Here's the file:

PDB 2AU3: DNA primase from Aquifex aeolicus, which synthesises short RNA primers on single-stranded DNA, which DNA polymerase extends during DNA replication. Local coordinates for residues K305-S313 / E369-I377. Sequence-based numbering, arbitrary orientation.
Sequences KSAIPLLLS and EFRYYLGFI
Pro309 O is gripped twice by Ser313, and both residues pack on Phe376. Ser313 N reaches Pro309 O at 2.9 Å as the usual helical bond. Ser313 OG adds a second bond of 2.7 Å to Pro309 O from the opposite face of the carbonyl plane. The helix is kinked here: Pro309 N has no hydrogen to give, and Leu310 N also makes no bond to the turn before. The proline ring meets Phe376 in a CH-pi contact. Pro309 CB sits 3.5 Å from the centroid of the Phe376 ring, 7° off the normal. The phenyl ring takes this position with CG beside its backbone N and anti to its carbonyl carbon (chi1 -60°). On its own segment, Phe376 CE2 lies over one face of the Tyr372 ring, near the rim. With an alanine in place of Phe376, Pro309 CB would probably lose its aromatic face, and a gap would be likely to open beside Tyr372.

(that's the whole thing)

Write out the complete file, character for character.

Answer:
PDB 2AU3: DNA primase from Aquifex aeolicus, which synthesises short RNA primers on single-stranded DNA, which DNA polymerase extends during DNA replication. Local coordinates for residues K305-S313 / E369-I377. Sequence-based numbering, arbitrary orientation.
Sequences KSAIPLLLS and EFRYYLGFI
Pro309 O is gripped twice by Ser313, and both residues pack on Phe376. Ser313 N reaches Pro309 O at 2.9 Å as the usual helical bond. Ser313 OG adds a second bond of 2.7 Å to Pro309 O from the opposite face of the carbonyl plane. The helix is kinked here: Pro309 N has no hydrogen to give, and Leu310 N also makes no bond to the turn before. The proline ring meets Phe376 in a CH-pi contact. Pro309 CB sits 3.5 Å from the centroid of the Phe376 ring, 7° off the normal. The phenyl ring takes this position with CG beside its backbone N and anti to its carbonyl carbon (chi1 -60°). On its own segment, Phe376 CE2 lies over one face of the Tyr372 ring, near the rim. With an alanine in place of Phe376, Pro309 CB would probably lose its aromatic face, and a gap would be likely to open beside Tyr372.